I read this excellent blog post the other day – why the point of social media training is the conversation, not the medium. It links in turn to another piece by Immy Kaur, which sadly I cannot find a working link to – as soon as I do I will put it here. The essence of that one is that social media training should not mention social media. The training is for teaching people to communicate, not how to tweet.
I dare say that makes sense to some or even most of you, but just in case … let’s play my favourite game. Social media is a thing that we must be trained to use, yes? Therefore it’s possible to get it wrong, yes? Yes. Ok. So we need a social media team, right? And only they need to use social media, and nobody else is allowed to. Gosh, that sounds
Orwellian Borg sensible.
Fine. But hang in … people also use telephones to communicate. What if they get that wrong? The consequences of saying the wrong thing are just too dreadful to contemplate – better set up a telephone team, quick. Now! Before its too late!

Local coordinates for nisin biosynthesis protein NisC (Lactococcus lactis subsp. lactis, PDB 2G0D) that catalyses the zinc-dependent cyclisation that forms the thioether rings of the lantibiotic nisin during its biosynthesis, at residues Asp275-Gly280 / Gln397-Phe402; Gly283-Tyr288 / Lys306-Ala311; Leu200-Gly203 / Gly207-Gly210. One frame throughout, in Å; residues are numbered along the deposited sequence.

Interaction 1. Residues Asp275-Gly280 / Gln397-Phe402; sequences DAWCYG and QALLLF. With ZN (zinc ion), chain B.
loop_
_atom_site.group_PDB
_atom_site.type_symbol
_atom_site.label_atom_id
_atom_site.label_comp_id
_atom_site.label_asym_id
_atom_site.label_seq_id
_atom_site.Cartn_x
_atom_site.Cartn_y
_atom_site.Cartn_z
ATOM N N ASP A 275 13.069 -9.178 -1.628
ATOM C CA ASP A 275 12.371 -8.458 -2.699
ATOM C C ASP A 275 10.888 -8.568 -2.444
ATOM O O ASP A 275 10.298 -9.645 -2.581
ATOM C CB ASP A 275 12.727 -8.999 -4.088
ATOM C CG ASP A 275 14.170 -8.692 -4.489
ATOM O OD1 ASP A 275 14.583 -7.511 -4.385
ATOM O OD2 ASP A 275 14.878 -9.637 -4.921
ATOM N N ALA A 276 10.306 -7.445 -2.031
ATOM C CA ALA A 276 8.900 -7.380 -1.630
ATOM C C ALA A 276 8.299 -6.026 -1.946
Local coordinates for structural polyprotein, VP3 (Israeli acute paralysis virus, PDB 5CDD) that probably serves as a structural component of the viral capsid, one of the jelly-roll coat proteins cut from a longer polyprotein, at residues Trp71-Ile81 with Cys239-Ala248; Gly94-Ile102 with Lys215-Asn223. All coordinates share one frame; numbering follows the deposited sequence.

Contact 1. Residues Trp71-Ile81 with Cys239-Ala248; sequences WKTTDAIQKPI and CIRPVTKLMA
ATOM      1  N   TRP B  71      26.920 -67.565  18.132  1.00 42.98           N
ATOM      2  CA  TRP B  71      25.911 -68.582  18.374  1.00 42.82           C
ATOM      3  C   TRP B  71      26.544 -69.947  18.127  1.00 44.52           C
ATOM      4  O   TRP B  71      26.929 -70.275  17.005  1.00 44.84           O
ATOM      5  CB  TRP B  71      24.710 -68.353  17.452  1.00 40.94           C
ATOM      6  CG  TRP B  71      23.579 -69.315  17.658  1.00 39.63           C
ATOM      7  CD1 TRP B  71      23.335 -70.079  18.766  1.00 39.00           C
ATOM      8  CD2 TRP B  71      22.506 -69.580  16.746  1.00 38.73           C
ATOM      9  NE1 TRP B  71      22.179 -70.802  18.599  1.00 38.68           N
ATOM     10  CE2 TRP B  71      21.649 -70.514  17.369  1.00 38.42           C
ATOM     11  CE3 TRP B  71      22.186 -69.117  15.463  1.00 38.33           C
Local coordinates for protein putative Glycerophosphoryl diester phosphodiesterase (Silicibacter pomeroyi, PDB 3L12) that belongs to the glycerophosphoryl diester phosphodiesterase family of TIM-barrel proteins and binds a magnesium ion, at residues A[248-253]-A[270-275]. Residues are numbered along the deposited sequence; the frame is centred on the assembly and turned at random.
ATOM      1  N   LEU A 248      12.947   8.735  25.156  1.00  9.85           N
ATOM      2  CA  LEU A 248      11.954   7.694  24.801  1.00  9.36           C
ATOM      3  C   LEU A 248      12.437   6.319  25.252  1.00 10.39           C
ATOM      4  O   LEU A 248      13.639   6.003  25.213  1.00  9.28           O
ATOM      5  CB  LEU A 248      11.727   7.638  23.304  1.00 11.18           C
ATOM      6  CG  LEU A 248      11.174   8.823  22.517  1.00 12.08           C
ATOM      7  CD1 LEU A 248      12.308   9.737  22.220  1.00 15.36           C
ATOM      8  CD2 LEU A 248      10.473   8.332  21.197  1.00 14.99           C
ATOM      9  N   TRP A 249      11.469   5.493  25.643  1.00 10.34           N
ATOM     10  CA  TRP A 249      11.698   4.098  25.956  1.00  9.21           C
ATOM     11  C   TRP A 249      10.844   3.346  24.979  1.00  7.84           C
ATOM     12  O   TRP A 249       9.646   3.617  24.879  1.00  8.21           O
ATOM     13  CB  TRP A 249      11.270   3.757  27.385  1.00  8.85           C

And, oh dear, what about the written word? I mean, that stuff hangs around forever. While we’re at it we’d better set up a paper and pencil team, to make sure that’s firmly under control.
Right what have we missed? I know, chairs. People just don’t seem to know how to use those properly*. What if a visitor were to see somebody slouching, or spinning, and form an unfavourable impression? We can’t have that, can we? Better set up a Chairs Team to make sure nothing goes wrong there. Everyone else can stand, or walk about. Or stay home in bed, since they don’t have anything to do any actual work with anyway.
Have I reduced this to sufficient ridiculousness yet? Do I really have to keep going? We don’t need a social media team. Teach people how to communicate, tell them you expect them to remember not to be a dick, and then get out of the way and let them get on with it.
* I did once work with somebody who broke their nose in a highly amusing chair-adjustment mishap. But that’s an outlier and can safely be ignored.